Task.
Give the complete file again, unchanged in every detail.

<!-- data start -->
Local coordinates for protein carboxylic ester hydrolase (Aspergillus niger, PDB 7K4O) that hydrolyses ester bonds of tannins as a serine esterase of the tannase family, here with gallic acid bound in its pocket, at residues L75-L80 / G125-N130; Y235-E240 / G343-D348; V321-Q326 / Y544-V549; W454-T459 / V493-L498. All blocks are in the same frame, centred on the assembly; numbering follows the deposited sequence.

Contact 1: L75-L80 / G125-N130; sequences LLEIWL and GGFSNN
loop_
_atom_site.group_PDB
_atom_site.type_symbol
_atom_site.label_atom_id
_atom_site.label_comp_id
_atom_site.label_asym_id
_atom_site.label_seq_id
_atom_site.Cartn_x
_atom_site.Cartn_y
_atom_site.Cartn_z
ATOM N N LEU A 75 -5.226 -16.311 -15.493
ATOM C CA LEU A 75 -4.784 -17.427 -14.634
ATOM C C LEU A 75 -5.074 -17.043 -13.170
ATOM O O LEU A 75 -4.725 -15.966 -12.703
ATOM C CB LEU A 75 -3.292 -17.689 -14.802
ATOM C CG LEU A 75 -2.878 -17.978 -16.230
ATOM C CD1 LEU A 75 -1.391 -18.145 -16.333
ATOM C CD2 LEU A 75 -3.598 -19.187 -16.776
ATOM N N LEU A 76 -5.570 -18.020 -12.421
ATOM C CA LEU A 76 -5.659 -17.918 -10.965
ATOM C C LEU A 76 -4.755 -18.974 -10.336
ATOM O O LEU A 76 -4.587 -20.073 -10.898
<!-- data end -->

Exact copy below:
Local coordinates for protein carboxylic ester hydrolase (Aspergillus niger, PDB 7K4O) that hydrolyses ester bonds of tannins as a serine esterase of the tannase family, here with gallic acid bound in its pocket, at residues L75-L80 / G125-N130; Y235-E240 / G343-D348; V321-Q326 / Y544-V549; W454-T459 / V493-L498. All blocks are in the same frame, centred on the assembly; numbering follows the deposited sequence.

Contact 1: L75-L80 / G125-N130; sequences LLEIWL and GGFSNN
loop_
_atom_site.group_PDB
_atom_site.type_symbol
_atom_site.label_atom_id
_atom_site.label_comp_id
_atom_site.label_asym_id
_atom_site.label_seq_id
_atom_site.Cartn_x
_atom_site.Cartn_y
_atom_site.Cartn_z
ATOM N N LEU A 75 -5.226 -16.311 -15.493
ATOM C CA LEU A 75 -4.784 -17.427 -14.634
ATOM C C LEU A 75 -5.074 -17.043 -13.170
ATOM O O LEU A 75 -4.725 -15.966 -12.703
ATOM C CB LEU A 75 -3.292 -17.689 -14.802
ATOM C CG LEU A 75 -2.878 -17.978 -16.230
ATOM C CD1 LEU A 75 -1.391 -18.145 -16.333
ATOM C CD2 LEU A 75 -3.598 -19.187 -16.776
ATOM N N LEU A 76 -5.570 -18.020 -12.421
ATOM C CA LEU A 76 -5.659 -17.918 -10.965
ATOM C C LEU A 76 -4.755 -18.974 -10.336
ATOM O O LEU A 76 -4.587 -20.073 -10.898